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Wednesday, 24 October, 2001, 09:26 GMT 10:26 UK
Afghans discuss political future
A range of representatives from Afghanistan's factions
Leading figures are discussing life without the Taleban
Hundreds of tribal elders, former mujahideen commanders and other leading Afghan exiles have convened to discuss the future of Afghanistan if the current ruling Taleban regime is ousted.

The meeting was called by a prominent Afghan figure, Pir Sayed Ahmad Gailani.

He backs the reinstatement of the country's former king, Mohammed Zahir Shah, who is living in exile in Rome, as acting head of state.

Delegates are discussing the formation of a broad-based multi-ethnic government and the composition of a 120-man interim council to oversee the transition of power and avoid a power vacuum.

But there are no significant members of the opposition Northern Alliance present, nor, despite being invited, any representatives of the former king.


Opening the meeting, Pir Gailani said Afghanistan was in the most critical phase of its history.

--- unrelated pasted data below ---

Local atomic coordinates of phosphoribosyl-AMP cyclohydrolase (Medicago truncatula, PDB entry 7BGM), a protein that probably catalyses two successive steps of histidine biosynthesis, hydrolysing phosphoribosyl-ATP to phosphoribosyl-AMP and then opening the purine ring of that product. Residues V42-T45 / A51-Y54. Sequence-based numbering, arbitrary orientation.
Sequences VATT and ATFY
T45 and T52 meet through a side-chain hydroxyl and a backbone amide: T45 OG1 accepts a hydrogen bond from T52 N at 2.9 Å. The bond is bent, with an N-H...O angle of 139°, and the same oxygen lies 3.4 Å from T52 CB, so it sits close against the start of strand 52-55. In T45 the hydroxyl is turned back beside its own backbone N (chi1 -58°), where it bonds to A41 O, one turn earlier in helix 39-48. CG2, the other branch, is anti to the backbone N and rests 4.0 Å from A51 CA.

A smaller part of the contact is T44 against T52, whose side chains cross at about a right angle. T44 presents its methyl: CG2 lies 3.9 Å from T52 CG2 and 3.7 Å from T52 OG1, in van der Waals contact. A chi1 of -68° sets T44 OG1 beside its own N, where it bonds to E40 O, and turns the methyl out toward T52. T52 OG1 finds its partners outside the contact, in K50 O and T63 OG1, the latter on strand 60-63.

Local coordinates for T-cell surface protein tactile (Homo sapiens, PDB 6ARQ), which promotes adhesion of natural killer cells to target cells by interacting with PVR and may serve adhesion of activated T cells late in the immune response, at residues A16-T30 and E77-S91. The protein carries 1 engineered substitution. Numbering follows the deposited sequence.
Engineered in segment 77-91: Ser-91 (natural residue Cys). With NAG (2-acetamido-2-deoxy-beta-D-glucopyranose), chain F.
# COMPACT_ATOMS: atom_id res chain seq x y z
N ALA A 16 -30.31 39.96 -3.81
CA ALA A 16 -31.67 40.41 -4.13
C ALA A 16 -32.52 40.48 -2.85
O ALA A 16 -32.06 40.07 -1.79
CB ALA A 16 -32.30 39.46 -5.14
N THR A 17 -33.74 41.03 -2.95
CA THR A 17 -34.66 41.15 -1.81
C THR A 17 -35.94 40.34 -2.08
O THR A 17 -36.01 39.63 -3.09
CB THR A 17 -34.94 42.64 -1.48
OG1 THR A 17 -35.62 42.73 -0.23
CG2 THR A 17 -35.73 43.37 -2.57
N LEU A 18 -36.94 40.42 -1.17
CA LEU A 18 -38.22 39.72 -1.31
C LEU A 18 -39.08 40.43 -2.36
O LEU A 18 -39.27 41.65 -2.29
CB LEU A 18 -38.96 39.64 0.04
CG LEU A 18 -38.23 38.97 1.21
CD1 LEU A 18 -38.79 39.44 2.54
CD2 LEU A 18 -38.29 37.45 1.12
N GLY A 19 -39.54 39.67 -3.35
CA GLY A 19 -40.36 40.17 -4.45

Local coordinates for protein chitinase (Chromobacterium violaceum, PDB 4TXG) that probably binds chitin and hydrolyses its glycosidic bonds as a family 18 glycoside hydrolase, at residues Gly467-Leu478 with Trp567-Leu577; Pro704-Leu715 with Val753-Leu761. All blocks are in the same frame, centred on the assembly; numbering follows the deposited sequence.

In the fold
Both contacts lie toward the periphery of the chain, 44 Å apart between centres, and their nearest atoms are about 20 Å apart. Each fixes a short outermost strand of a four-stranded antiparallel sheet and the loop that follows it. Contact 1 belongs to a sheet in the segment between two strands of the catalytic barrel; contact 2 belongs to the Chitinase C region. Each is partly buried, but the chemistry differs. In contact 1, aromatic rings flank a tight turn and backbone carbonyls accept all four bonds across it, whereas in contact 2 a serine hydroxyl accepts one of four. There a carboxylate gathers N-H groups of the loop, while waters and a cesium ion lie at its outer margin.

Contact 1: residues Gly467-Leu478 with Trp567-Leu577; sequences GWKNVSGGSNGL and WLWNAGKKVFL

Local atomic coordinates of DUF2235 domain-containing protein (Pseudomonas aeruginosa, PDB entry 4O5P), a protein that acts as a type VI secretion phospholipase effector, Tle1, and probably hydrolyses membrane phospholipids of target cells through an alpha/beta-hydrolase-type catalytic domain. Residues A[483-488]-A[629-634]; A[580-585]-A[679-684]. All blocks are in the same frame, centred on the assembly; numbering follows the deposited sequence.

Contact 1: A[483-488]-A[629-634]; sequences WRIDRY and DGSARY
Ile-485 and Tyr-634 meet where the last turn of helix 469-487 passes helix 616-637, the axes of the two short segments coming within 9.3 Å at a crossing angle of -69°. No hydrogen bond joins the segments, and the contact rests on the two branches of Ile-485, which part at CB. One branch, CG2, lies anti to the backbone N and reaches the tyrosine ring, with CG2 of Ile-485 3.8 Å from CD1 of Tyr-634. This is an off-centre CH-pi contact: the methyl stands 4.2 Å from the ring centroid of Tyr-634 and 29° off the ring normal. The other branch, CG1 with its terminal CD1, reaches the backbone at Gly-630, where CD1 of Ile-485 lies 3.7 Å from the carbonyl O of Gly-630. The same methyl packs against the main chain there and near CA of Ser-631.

"Efforts should be made to stop the military operation and start work on reconstruction of the country as early as possible," he said.

He added that the former king, Zahir Shah, should lead an interim government.

Former Afghan king Mohammad Zahir Shah
A crucial role is seen for the former king
Pir Gailani, an ethnic Pashtun like Taleban members, said he would welcome the co-operation of those Taleban who also agreed to the ideas of peace and a broad-based government.

"I consider their co-operation signficant and fruitful" he said. Most of those attending the meeting appeared to be Pir Gailani's supporters - an indication of the support he commands and a sign that he is likely to play a signficant role in any future administration.

The BBC's Susannah Price, who is in Peshawar, suggests that while this is a start, there is a long way to go before any administration representing all ethnic groups and political beliefs could be agreed.

Tribal divide

Afghanistan is made up of a patchwork of fractious tribes that throughout the country's history have fought for control.

It is unclear if any trust exists between leaders of the Northern Alliance, who are mainly Tajiks, Uzbeks and Hazara peoples from the north of the country, and moderate members of the Pashtun tribe who back the Taleban.

Pakistan says some moderate Taleban representation should be included in any future government as Pashtuns make up 40% of the population.

See also:

22 Oct 01 | South Asia
Analysis: The world's plans for Afghans
22 Oct 01 | South Asia
US targets Taleban front line
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